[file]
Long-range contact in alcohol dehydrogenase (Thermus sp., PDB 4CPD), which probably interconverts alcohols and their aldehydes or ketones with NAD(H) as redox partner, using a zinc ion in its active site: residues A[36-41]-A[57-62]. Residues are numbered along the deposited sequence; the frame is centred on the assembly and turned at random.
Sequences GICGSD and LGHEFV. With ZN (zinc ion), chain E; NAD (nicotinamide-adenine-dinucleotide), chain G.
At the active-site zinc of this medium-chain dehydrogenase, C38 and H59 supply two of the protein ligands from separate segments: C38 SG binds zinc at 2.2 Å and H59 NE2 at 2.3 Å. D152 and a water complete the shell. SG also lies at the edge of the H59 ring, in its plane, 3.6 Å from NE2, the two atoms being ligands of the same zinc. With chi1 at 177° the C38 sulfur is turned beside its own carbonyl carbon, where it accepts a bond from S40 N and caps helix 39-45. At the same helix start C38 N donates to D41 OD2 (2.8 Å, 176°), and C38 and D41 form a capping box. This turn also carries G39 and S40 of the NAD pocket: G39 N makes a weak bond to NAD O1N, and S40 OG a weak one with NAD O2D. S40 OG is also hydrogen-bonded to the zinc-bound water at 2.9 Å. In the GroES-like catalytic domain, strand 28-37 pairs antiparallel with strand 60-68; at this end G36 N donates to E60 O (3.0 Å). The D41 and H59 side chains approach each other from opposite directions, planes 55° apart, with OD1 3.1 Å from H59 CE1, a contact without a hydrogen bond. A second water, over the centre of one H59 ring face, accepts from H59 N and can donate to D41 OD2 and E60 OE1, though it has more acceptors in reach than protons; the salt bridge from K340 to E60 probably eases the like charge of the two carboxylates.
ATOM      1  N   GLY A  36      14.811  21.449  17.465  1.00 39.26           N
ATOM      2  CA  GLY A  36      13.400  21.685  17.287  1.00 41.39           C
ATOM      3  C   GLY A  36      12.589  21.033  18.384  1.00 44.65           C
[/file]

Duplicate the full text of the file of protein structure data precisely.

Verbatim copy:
Long-range contact in alcohol dehydrogenase (Thermus sp., PDB 4CPD), which probably interconverts alcohols and their aldehydes or ketones with NAD(H) as redox partner, using a zinc ion in its active site: residues A[36-41]-A[57-62]. Residues are numbered along the deposited sequence; the frame is centred on the assembly and turned at random.
Sequences GICGSD and LGHEFV. With ZN (zinc ion), chain E; NAD (nicotinamide-adenine-dinucleotide), chain G.
At the active-site zinc of this medium-chain dehydrogenase, C38 and H59 supply two of the protein ligands from separate segments: C38 SG binds zinc at 2.2 Å and H59 NE2 at 2.3 Å. D152 and a water complete the shell. SG also lies at the edge of the H59 ring, in its plane, 3.6 Å from NE2, the two atoms being ligands of the same zinc. With chi1 at 177° the C38 sulfur is turned beside its own carbonyl carbon, where it accepts a bond from S40 N and caps helix 39-45. At the same helix start C38 N donates to D41 OD2 (2.8 Å, 176°), and C38 and D41 form a capping box. This turn also carries G39 and S40 of the NAD pocket: G39 N makes a weak bond to NAD O1N, and S40 OG a weak one with NAD O2D. S40 OG is also hydrogen-bonded to the zinc-bound water at 2.9 Å. In the GroES-like catalytic domain, strand 28-37 pairs antiparallel with strand 60-68; at this end G36 N donates to E60 O (3.0 Å). The D41 and H59 side chains approach each other from opposite directions, planes 55° apart, with OD1 3.1 Å from H59 CE1, a contact without a hydrogen bond. A second water, over the centre of one H59 ring face, accepts from H59 N and can donate to D41 OD2 and E60 OE1, though it has more acceptors in reach than protons; the salt bridge from K340 to E60 probably eases the like charge of the two carboxylates.
ATOM      1  N   GLY A  36      14.811  21.449  17.465  1.00 39.26           N
ATOM      2  CA  GLY A  36      13.400  21.685  17.287  1.00 41.39           C
ATOM      3  C   GLY A  36      12.589  21.033  18.384  1.00 44.65           C